SOLUTION: FIRE YOUR PROGRAMMING
COMMITTEE & HIRE A QUALIFIED PROGRAMMER
Let the programmer focus on serving listeners, not on mediating internal turf wars and political purity.Give the
programmer the time and ability to make changes unhindered by committee
approval.Measure the progress over two
or three years. Hold the programmer accountable.
To me, the most valuable session at the recent Public Radio Programming Conference in Portland was CONNECTED CARS by Fred Jacobs of Jacobs Media, and Larry Rosin of Edison Research. I drive a 1991 Honda Accord with AM/FM and a cassette deck, so I felt like a cave man when the presentation started. While I've been cruising in my retro ride, digital has invaded vehicles. The impact on radio listening has started -- connected cars are on the way to becoming the "new normal."
Here is a brief except from the presentation that provides the basics:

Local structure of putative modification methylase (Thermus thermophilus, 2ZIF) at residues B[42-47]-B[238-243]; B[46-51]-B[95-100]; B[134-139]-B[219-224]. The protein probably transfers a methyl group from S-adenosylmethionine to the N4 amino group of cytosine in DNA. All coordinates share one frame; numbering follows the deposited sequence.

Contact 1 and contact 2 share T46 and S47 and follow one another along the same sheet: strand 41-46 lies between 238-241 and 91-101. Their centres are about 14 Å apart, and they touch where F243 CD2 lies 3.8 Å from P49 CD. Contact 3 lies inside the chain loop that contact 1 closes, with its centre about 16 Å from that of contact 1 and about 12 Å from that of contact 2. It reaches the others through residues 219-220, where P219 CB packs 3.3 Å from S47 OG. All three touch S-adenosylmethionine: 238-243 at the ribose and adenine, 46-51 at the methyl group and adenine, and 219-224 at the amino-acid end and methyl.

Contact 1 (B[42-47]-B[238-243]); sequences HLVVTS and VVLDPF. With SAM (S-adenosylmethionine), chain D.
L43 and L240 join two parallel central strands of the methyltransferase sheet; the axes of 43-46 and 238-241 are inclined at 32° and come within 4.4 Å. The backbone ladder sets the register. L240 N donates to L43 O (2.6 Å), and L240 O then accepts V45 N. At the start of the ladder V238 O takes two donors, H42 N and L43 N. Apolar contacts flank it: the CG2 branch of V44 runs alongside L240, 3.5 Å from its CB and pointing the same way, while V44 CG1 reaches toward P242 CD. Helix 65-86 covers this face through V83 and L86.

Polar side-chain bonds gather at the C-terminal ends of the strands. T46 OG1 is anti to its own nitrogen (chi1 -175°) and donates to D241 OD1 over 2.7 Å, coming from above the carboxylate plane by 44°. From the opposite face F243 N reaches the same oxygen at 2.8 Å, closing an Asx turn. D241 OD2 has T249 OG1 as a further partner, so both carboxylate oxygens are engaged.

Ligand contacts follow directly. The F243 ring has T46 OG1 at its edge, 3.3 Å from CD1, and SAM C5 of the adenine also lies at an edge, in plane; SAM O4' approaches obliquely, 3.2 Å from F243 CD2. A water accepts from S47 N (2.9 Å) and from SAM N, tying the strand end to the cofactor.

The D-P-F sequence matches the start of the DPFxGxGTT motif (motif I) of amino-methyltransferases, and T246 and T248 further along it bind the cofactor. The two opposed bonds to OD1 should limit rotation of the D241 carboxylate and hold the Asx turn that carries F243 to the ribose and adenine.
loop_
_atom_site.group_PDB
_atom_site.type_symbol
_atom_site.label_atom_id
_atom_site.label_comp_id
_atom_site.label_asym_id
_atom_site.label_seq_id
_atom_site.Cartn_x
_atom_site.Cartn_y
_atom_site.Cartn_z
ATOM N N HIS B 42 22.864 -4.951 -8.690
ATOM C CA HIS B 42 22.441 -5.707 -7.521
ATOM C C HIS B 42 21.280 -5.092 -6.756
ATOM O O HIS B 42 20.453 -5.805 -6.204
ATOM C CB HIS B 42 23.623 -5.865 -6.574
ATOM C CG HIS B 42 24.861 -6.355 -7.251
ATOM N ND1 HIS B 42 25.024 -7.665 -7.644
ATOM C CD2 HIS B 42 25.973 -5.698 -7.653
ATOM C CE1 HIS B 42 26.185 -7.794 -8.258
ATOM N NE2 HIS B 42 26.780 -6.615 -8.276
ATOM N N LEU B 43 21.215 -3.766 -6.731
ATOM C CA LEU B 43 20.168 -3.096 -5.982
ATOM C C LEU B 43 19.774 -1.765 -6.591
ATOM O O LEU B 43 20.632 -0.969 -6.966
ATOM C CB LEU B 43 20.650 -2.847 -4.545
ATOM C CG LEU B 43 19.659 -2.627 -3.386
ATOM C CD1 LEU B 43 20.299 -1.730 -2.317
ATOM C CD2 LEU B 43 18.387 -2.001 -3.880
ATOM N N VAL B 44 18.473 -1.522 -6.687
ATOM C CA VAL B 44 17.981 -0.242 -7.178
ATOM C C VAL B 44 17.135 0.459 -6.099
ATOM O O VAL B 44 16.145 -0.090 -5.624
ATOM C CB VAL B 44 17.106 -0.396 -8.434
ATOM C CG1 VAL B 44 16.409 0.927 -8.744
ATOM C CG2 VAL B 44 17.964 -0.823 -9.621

Courtesy PRPD/Jacobs Media/Edison Research
The good news for radio is that content still drives listening no matter what the platform. After the "Oh Wow" phase, listeners settle back into channels that are of importance to them. If you want to learn more about CONNECTED CARS check out the upcoming DASH conference: http://www.dashconference.com/
The CBI - College Broadcasters Incorporated - the brightest star in the college radio world, just announced the student participants in this year's NPR workshop via their blog:
This project is a collaboration among the CBI, NPR, NPR member stations
KUOW and KPLU in Seattle, Milwaukee Public Radio, Michigan Radio and
WGBH in Boston, which will provide six students the opportunity to learn
from professional journalists during a week-long program at the CBI
National Student Electronic Media Conference (NSEMC) in Seattle, Oct. 20-25.